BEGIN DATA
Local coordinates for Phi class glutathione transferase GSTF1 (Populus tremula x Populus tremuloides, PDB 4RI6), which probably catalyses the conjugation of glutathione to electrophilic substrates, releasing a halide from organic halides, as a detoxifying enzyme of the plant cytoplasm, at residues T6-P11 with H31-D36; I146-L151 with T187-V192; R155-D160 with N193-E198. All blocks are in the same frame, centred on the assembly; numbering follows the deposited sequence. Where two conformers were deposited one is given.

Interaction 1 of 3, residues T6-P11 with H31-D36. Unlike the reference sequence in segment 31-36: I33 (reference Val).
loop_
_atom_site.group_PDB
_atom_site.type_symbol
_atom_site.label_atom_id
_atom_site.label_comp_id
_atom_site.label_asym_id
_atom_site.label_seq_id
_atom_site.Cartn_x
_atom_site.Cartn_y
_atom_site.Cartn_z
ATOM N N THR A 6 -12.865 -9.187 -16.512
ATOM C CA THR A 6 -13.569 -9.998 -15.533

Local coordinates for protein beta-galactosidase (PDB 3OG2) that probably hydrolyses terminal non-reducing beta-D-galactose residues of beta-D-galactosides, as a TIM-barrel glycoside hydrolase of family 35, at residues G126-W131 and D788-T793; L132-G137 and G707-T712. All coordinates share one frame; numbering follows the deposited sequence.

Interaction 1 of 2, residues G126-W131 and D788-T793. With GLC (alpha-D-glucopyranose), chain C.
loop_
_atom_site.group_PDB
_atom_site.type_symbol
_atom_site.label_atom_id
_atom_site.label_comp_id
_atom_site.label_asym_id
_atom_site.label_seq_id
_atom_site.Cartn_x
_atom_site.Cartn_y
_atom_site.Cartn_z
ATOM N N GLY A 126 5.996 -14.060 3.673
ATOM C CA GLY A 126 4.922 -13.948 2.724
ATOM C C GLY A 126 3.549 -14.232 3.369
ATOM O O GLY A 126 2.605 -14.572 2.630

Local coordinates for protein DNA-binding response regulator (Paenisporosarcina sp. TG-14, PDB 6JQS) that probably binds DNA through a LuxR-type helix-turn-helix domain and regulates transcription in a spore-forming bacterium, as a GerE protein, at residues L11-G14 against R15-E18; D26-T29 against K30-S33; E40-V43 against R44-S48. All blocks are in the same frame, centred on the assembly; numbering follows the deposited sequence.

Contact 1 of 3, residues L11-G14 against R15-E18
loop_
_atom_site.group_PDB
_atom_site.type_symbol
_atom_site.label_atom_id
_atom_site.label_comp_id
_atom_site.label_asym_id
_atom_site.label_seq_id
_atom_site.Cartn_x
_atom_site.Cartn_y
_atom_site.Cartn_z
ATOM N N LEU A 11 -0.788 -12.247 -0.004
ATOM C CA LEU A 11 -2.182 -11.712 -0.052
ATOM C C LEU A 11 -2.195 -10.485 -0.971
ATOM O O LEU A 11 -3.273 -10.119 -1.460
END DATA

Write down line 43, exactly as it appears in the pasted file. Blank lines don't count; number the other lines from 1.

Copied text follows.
ATOM N N LEU A 11 -0.788 -12.247 -0.004